Pankaj Mishra on The Clash Within

Pankaj Mishra reviews The Clash Within: Democracy, Religious Violence, and India's Future by Martha C. Nussbaum in The New York Review of Books. Mishra not only reviews the book, but also provides an interpretation of the events in a short history capsule on Indian politics, economy, and media since Independence.

Unlike the West, Nussbaum's thesis is that India faces a clash and danger from within. There have been major changes in the Indian political and economic landscape in last decade and a half. The most salient being: the rise of religious and regional nationalism in form of the BJP and others, and the bewildering rate of growth, initially fueled by software.

His and Nussbaum's explanations for the rise of the BJP and changes wrought by their six years in power seem rather simplistic:

... after a string of successes throughout the Nineties in provincial elections, to gain power within a coalition government in New Delhi in 1998. Six years of the BJP's rule brought about deep shifts in Indian politics and the economy.

While it is true that the BJP did provide a vent to decades of simmering discontent and the urban middle-class and elite provided them support, most of the sweeping changes were more a result of adroit maneuvering in the face of mostly uncontrollable external global changes than implementation of agenda.

Apart from that quick explanation, Mishra and Nussbaum are right on many other counts. Mishra rightly states that India is a rather complicated exercise in democracy. A democracy in which, " ... India's leaders faced the problem of instituting a secular and democratic state before the conditions for it — an adequately large secular and egalitarian-minded citizenry, and impartial legal institutions — had been met."

While there is a lot of freedom in the Indian media, most papers rarely exercise that right and are have been reduced to a mere echo chamber. A fact that I as a blogger am familiar with since much of the blog world is mostly an echo chamber. Yet, the 'sensible' blog world is largely free from much of the idiotic fascinations of the Indian press. Cases in point: the overblown idea of 'global Indian takeovers' and co-option of anything that has the most vague connection to India (like Sanjay Malakar or Norah Jones).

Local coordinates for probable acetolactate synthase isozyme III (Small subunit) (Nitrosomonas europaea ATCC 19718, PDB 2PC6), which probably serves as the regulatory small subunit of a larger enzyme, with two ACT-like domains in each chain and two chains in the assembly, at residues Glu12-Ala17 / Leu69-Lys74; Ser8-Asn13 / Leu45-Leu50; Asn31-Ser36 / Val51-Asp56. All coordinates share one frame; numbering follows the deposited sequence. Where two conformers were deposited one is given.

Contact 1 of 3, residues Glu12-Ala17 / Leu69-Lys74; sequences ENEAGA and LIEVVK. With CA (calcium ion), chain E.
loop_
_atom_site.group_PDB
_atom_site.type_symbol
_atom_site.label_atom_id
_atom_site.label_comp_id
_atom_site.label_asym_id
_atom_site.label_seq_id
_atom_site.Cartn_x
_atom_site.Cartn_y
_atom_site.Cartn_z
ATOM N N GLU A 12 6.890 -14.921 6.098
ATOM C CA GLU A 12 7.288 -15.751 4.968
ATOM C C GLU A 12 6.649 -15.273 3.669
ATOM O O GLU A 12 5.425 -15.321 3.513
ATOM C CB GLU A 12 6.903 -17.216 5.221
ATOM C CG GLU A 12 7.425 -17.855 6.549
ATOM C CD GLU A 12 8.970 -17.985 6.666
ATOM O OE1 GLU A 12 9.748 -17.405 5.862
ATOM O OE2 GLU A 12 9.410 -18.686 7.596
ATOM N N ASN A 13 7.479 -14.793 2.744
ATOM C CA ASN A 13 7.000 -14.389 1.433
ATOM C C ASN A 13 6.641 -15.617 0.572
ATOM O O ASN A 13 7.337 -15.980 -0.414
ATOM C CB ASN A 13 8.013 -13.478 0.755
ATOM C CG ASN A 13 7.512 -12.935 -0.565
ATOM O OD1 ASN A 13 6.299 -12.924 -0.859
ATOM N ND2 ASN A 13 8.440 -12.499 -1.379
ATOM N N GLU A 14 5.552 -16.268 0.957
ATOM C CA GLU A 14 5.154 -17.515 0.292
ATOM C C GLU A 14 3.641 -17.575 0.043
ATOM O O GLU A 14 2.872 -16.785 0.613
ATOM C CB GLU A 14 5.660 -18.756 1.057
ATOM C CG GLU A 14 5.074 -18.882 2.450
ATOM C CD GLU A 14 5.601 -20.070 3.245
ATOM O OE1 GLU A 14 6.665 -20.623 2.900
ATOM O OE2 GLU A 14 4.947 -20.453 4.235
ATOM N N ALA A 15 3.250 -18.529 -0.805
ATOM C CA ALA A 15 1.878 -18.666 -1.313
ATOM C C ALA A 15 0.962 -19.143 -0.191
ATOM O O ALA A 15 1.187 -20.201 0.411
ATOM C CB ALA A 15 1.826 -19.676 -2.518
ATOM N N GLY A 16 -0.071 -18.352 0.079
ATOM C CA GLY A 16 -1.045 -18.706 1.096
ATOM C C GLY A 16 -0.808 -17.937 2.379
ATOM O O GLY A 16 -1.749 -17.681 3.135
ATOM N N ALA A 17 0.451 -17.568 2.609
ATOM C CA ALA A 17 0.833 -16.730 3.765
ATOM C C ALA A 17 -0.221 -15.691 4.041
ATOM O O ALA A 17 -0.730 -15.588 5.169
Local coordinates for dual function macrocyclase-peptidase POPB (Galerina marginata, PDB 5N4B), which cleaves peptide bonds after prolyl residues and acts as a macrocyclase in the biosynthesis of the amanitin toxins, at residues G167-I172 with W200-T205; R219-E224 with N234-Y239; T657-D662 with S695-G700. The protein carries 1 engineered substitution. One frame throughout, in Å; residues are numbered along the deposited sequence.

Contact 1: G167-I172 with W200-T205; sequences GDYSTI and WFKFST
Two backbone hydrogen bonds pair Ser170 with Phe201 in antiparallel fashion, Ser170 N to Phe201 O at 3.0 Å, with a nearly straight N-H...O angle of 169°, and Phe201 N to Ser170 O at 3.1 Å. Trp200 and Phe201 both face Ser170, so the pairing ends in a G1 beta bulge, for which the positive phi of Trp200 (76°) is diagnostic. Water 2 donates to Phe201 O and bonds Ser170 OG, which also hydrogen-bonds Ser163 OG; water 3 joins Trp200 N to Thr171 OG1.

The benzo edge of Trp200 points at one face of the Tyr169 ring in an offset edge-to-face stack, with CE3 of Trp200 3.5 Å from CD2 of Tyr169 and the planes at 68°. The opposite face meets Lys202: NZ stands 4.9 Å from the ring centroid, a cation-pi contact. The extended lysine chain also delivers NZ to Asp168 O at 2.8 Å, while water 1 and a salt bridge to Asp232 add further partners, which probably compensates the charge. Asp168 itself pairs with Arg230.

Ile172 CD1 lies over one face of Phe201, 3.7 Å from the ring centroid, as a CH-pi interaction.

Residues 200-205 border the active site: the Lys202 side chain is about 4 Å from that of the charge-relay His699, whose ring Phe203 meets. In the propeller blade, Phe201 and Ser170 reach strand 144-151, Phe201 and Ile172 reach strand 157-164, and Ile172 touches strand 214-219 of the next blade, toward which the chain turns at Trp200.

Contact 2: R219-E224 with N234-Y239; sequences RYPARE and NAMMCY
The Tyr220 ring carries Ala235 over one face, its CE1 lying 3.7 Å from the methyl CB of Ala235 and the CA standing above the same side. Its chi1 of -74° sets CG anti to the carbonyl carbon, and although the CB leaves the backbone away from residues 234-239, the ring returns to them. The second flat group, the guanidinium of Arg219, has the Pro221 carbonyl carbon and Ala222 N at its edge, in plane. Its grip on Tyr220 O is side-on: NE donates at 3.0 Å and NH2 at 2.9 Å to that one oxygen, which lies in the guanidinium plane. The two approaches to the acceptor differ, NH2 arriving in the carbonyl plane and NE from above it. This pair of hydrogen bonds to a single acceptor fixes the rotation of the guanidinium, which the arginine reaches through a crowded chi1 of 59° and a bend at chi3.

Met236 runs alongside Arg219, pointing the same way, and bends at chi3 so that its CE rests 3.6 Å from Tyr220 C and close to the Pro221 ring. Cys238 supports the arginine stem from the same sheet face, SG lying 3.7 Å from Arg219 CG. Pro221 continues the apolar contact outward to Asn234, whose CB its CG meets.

One of the big accusations that Nussbaum via Mishra throws at us is that the new privileged generation of Indians lacks any 'identification with the poor'. The phrase is quite telling. For most us: the poor exist, something should be done about it, but for now, let's get rich and sustain the growth. The Maoist militancy in the hinterland and farmer suicides are reported but have not, for most of us, become a 'critical issue'. It can be safely said that most people of my generation, including myself, are well-meaning but we lack the necessary background and education to identify adequately with the poor. No one denies the starkness of contrast and the disastrous side-effects of the explosive nature of growth. But, mere acknowledgment of a problem does not equate to identification with it.

The other important point in the book and Mishra's essay is that mere transplantation of what has worked in America and Europe, and even China won't do. Chiefly, what I find missing from current debates on Indian economic and political policy is the lack of environmental considerations. As Mishra writes:
But it may be imperative for Indians, who, arriving late in the modern world, are confronted with the possibility that economic growth on the model of Western consumer capitalism is no longer environmentally sustainable.

For Mishra the 'trickle-down' theory of economic growth might be too slow to stem the grim outlook:
There are no easy ways out of the impasse — the danger of intensified violence and environmental destruction — to which globalization has brought the biggest democracy in the world.

Whatever your personal inclinations and prejudices may be, it is quite clear that Pankaj Mishra's voice rises above the current babble of the rabble.

1 comment:

Javed said...

Interesting post & thanks for the link to the review.I am reading 'India Unbound' by Gurcharan Das and he has emphasised more about the economic policies after independence and how they have affected us. According to him although India was successful to bring in the democratic style of goverance, due to Nehru's socialist outlook we had to suffer since privatization was put on the back-burner until the 1991 reforms.
I completely agree when you say that India faces internal clashes which can tear it's secular fabric and that the young don't identify with the poor. In fact I think we don't like to be identified with anything which is something sad.